TV Shows for “Tweens” Encourage Gender Role Stereotypes
Television shows and movies can have a huge effect on young children and teenagers. In a new study, researchers examined the age group of eight to 12, which they called "tweens." The researchers found that this particular "in between" age group tend to watch more TV than other age groups. They also discovered that the popular TV shows targeted at this age group tend to promote gender role stereotypes.
"Tween viewers are undergoing an important developmental stage and actively seek cues about gender. Television programming can play an important role in that development, so we examined tween television programming," said Ashton Lee Gerding, a doctoral student in the Department of Communication at MU. "Overall, girls were portrayed as more attractive, more concerned about their appearance, and received more comments about their appearance than male characters. However, female and male characters were equally likely to be handy with technology and exhibit bravery. This sends the message that girls and boys can participate in and do the same things, but that girls should be attractive and work to maintain this attractiveness."
For this study, the researchers focused on two main genres, which were "teen scene" and "action-adventure." They analyzed 49 episodes taken from 40 different tween TV programs that aired on American TV. The shows appeared on the Disney Channel, Disney XD, Nickleodeon and the Turner Cartoon Network in 2011. From these shows, there were more than 200 characters.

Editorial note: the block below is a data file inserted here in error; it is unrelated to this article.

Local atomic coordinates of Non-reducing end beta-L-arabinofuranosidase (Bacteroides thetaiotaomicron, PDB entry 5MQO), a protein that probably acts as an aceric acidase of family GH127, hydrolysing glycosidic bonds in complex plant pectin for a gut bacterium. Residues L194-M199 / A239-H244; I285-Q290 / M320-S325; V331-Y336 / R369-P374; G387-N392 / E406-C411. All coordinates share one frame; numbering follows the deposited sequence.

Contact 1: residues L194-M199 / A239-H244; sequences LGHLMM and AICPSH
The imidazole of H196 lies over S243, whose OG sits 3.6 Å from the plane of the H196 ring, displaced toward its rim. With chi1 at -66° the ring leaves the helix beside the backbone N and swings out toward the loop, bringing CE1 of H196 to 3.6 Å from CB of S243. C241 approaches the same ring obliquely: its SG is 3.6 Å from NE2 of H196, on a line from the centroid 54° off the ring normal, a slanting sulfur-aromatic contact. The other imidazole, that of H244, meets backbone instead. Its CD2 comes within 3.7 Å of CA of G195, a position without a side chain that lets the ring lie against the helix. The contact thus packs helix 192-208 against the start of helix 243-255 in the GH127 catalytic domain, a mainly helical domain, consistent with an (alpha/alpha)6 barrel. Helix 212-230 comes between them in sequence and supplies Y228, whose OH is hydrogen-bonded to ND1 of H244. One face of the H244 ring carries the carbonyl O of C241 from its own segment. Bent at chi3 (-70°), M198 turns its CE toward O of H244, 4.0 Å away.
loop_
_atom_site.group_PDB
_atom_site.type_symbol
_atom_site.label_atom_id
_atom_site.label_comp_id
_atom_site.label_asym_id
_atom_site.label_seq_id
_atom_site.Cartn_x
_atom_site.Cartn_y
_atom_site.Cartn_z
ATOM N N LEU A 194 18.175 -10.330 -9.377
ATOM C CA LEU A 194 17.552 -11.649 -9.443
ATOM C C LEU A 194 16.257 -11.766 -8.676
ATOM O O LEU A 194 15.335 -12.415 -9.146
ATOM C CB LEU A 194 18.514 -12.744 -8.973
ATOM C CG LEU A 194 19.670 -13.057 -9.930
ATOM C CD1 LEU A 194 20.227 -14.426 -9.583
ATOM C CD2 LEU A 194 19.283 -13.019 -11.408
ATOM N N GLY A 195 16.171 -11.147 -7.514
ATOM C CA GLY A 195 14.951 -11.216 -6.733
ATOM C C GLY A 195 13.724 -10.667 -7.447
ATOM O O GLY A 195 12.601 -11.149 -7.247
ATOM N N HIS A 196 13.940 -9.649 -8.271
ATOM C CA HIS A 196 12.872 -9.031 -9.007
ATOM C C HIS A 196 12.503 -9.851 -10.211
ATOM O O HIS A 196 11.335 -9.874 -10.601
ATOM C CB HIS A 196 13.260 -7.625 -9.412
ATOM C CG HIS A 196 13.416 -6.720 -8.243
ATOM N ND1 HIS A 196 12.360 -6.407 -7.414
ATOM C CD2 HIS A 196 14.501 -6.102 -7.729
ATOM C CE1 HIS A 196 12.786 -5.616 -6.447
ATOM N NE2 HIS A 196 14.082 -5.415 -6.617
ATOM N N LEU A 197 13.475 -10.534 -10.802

When examining the types of characters, Gerding and Nancy Signorielli, professor of communication at the University of Delaware focused on levels of attractiveness, gender-related behaviors, and a wide array of characteristics, ranging from intelligence to courage. The researchers found that in the "action-adventure" shows, which tend to be targeted at young males, there were more male characters than females. Male and female characters from both genres tended to act out gender role stereotypes most of the time, which the researchers believe can have a great influence over how these tweens behave.
"Tween television programs may help to shape the way kids think about the roles that are available for them," Gerding said in the University's news release. "Therefore, we advise parents to watch these programs with their kids and talk with their tweens about their roles in society. We also advocate for media literacy programs that could mitigate some of the potential negative effects of these programs."
The study, "Gender roles in tween television programming: a content analysis of two genres," was published in the journal Sex Roles.